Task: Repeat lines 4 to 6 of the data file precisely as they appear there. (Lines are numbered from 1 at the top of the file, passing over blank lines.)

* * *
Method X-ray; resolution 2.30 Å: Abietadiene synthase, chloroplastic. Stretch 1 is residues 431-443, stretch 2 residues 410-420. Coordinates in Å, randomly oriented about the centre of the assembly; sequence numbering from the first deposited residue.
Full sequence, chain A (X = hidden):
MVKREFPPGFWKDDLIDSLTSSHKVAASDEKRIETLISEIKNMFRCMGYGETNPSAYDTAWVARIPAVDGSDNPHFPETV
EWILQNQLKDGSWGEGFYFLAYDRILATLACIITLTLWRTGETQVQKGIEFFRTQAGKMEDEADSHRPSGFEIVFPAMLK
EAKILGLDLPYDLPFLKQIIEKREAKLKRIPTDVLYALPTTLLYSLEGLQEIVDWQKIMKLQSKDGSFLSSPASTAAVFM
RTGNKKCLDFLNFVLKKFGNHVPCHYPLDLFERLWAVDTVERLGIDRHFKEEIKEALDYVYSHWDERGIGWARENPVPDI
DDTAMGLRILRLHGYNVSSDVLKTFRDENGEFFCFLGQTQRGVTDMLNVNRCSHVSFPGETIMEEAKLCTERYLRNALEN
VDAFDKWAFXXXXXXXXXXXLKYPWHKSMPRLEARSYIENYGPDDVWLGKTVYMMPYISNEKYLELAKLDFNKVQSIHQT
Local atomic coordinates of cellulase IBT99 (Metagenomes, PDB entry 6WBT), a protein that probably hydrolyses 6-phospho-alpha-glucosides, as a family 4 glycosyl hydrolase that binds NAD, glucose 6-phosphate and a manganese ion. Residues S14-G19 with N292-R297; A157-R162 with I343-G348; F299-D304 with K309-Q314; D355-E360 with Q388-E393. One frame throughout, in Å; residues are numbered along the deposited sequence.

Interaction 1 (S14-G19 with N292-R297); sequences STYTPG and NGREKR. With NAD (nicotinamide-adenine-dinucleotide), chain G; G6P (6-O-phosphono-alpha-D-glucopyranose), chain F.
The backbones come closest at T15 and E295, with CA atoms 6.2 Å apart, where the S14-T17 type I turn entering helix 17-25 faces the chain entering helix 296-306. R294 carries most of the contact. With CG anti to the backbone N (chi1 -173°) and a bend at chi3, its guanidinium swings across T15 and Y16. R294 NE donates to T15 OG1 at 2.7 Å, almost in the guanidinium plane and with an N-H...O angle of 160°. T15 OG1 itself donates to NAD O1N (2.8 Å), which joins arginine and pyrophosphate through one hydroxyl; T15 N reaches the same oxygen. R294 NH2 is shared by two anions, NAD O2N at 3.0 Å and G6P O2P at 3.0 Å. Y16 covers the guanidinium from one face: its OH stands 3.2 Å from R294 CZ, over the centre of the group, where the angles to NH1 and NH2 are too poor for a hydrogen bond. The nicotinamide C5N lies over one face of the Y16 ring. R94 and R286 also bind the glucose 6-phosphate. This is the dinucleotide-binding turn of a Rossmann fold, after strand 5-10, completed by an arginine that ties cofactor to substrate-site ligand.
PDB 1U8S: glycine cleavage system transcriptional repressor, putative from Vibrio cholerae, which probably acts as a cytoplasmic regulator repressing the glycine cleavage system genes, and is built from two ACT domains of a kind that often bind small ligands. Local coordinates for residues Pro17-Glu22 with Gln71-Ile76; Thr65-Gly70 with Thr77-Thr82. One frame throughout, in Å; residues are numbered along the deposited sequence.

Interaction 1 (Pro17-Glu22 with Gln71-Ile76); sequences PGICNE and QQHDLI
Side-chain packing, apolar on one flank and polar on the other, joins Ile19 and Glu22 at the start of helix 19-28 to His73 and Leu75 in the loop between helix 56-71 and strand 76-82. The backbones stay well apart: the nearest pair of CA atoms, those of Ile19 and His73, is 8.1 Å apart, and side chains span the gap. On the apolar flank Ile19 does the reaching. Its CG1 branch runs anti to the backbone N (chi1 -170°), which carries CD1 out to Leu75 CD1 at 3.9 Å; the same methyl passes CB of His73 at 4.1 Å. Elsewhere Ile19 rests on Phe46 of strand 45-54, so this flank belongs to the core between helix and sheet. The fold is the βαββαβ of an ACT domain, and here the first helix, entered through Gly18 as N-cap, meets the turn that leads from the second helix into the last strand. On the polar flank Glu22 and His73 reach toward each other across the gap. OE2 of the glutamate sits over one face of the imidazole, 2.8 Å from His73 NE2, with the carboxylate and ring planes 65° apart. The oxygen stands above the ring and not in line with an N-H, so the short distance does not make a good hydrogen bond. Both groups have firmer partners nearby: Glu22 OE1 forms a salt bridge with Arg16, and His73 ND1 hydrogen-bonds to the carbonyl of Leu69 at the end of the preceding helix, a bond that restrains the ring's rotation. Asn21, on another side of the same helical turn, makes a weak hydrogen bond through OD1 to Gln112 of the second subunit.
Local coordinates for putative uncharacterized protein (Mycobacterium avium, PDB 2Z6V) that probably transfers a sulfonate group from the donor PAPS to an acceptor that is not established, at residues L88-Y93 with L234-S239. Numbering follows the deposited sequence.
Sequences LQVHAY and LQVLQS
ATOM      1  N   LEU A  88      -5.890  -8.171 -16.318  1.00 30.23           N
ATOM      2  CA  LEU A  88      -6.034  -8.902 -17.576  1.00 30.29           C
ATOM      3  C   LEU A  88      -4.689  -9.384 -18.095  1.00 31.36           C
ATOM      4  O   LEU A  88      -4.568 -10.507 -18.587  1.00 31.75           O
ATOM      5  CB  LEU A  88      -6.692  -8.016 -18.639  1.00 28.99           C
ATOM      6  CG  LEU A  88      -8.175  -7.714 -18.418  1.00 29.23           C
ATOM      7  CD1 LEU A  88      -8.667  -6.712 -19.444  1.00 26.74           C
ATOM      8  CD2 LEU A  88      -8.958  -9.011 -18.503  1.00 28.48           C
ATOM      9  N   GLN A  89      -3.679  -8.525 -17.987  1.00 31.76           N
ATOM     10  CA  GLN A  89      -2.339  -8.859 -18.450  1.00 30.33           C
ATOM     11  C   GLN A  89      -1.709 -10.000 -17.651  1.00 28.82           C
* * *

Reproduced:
EWILQNQLKDGSWGEGFYFLAYDRILATLACIITLTLWRTGETQVQKGIEFFRTQAGKMEDEADSHRPSGFEIVFPAMLK
EAKILGLDLPYDLPFLKQIIEKREAKLKRIPTDVLYALPTTLLYSLEGLQEIVDWQKIMKLQSKDGSFLSSPASTAAVFM
RTGNKKCLDFLNFVLKKFGNHVPCHYPLDLFERLWAVDTVERLGIDRHFKEEIKEALDYVYSHWDERGIGWARENPVPDI